5

You can pass a function (or for that matter, anything!) as an argument to another function and you'll need to modify your code accordingly. See this example: ChebyCoeff[func_, m0_] := Module[{m = m0}, f[t] = func[2 Pi t]; Tn[t] = ChebyshevT[j, 2*t - 1]; wt[t] = 1/Sqrt[t - t^2]; p = Table[Chop[NIntegrate[f[t]*Tn[t]*wt[t], {t, 0, ...


4

You seem to be on the right track but having some trouble with the anonomous function syntax. I highly recommend you read up on this as it's a very useful concept. Essentially #1+#2& is shorthand that translates into Function[{arg1,arg2},arg1+arg2]. So a good place to start is the documentation for Function. Now to the problem at hand. I understand it ...


4

Here is another option: l = {(#1 - 1) &, (#1^2 + #1) &, (#1^3 - 1) &}; Thread[Times @@ l, Function] (#1 - 1) (#1^3 - 1) (#1^2 + #1) & This has the benefit of not evaluating the body of the functions. For example: l = {(#1 - 1) &, (#1^2 + #1) &, (Print["!"]; #1^3 - 1) &}; Thread[Times @@ l, Function] (#1 - 1) ...


4

First consider : Root[327680000000000000 - 1280000000 #1^8 + #1^16 &, 7] // ToRadicals // FullSimplify (-2 - 2 I) 5^(3/4) (10 - 2 Sqrt[5])^(1/8) now substitute #1 with this number in #1 + 25 #2 + 25 #2^5 & switching #2 to #1 and compare with your original Root object : Root[(-2 - 2 I) 5^(3/4) (10 - 2 Sqrt[5])^(1/8) + 25 #1 + 25 #1^5 &, ...


4

Witness the following: With[{n = 7}, Function[Evaluate[ArrayPad[Slot /@ Range[n], {0, n - 1}, "Reflected"]]]] {#1, #2, #3, #4, #5, #6, #7, #6, #5, #4, #3, #2, #1} & With[{n = 7}, Function[Evaluate[ArrayPad[Slot /@ Range[n], {0, n}, "Reversed"]]]] {#1, #2, #3, #4, #5, #6, #7, #7, #6, #5, #4, #3, #2, #1} &


4

Perhaps you want something like this? apply = (# /. s_Symbol /; Context[s] =!= "System`" :> s[##2]) &; apply[f*g + h, x] f[x] g[x] + h[x] This is a limited implementation but it can be extended if this is in fact the kind of operation you desire. The idea is to recognize any Symbol not belonging to the System` context as a function to apply ...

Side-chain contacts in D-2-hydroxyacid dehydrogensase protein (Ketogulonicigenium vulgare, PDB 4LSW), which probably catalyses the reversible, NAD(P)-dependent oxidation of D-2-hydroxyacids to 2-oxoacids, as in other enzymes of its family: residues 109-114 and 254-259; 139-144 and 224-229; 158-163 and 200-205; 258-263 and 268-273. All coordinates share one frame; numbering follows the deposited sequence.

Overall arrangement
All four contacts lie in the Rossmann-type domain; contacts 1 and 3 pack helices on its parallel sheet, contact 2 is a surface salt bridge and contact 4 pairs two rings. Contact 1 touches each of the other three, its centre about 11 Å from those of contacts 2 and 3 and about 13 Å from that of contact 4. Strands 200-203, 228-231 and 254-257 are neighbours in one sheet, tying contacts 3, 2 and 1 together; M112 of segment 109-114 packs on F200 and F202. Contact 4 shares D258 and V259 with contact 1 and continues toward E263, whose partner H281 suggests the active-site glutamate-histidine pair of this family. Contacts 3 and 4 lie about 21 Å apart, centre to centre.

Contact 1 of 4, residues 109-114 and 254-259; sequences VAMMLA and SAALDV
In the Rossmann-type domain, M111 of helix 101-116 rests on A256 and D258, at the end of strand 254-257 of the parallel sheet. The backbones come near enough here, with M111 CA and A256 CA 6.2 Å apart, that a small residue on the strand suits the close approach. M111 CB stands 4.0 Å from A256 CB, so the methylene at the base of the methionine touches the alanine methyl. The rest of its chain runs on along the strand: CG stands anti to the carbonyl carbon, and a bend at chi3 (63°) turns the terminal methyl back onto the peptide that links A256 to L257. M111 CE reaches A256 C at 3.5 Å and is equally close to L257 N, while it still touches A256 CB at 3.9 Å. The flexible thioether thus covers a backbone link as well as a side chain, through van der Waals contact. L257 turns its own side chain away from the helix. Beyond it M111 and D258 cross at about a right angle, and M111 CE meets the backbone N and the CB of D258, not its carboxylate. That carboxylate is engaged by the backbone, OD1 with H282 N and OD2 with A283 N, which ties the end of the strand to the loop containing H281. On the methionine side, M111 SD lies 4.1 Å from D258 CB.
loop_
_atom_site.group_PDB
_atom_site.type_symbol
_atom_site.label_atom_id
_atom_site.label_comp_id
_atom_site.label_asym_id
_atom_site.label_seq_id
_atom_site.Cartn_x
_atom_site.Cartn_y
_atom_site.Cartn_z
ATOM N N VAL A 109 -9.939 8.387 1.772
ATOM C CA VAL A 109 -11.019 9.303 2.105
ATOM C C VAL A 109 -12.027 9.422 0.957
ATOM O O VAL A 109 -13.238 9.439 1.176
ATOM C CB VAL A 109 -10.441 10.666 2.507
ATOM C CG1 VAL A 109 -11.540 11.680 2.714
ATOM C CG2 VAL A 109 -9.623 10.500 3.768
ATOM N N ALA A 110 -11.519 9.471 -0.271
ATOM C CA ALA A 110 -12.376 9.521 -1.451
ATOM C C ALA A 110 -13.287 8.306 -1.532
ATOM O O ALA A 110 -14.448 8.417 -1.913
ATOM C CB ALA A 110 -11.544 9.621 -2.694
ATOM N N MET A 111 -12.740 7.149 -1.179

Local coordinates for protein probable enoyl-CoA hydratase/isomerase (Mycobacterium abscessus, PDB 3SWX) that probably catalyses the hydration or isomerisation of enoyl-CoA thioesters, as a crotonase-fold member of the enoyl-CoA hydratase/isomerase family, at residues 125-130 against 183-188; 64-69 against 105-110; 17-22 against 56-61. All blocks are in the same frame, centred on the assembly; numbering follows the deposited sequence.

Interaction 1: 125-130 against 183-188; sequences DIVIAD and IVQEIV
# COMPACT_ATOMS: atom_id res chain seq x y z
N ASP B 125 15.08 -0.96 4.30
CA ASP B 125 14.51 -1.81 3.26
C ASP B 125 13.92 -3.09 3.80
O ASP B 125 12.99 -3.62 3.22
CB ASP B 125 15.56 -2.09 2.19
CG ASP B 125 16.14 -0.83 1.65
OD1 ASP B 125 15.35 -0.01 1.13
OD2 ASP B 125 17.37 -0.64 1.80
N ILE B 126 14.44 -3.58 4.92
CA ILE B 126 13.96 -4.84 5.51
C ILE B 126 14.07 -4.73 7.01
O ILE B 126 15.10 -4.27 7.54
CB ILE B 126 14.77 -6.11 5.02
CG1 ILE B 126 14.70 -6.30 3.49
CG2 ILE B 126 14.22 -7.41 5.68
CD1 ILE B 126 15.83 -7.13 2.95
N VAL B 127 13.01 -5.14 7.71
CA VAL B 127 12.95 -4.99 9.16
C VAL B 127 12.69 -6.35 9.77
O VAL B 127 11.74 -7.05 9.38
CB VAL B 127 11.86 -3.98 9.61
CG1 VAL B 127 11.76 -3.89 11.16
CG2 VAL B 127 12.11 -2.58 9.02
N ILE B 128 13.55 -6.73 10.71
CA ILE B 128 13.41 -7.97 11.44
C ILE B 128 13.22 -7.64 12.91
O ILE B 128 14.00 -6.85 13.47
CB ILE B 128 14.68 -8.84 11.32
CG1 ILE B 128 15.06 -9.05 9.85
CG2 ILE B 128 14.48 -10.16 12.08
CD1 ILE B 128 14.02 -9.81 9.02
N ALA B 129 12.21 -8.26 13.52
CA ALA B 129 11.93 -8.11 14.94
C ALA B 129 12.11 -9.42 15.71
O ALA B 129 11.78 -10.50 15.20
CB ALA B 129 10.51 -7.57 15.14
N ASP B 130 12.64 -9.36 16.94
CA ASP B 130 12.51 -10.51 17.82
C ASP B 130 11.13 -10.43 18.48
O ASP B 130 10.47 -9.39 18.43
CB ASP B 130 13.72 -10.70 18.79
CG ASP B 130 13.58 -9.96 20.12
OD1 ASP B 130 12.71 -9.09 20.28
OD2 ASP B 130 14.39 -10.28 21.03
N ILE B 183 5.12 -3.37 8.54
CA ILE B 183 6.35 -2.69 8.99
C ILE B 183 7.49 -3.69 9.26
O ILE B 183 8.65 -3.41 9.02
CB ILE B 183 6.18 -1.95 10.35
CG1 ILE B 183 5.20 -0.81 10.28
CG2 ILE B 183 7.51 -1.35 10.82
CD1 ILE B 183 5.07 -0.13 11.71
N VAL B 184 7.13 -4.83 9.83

4

You've almost got it: list1 = {{"a", 1}, {"b", 2}, {"c", 3}}; list2 = {"A", "b"}; test = StringMatchQ[#, Alternatives @@ list2, IgnoreCase -> True] &; Cases[list1, {_?test, _}] {{"a", 1}, {"b", 2}} A key element is clearly Alternatives. I used Cases rather than DeleteCases as that seemed simpler to me. The first part of my post is in ...


3

First, to evaluate the functions embedded in calcShapeFunctions[3], you could do the following: calcShapeFunctions[3] /. f_Function :> f[x, y] {1/2 - x/2, x/2 - y/2, 1/2 + y/2} But to find the derivatives, you need to alter how calcShapeFunctions function is defined so that the bodies of your Functions are evaluated and the part of the list of ...


3

Its not the pure function you trip over, it's the property of Map : it not only maps into elements of a list, but just as well into Plus or Times or into the function with head travis (pardon my pun). Map[z, travis[a, b, c]] gives (* travis[z[a],z[b],z[c]] *)


2

To clarify one of the answers. Note there is no way to distinguish both # inside # == Nearest[#, 551.748][[1]] in Select[#, # == Nearest[#, 551.748][[1]] &] & as you already noted. So, you need to give the outermost # a name and Function[...] is just for that. This one works: Function[{l}, Select[l, # == First[Nearest[l, 551.748]] &]] ...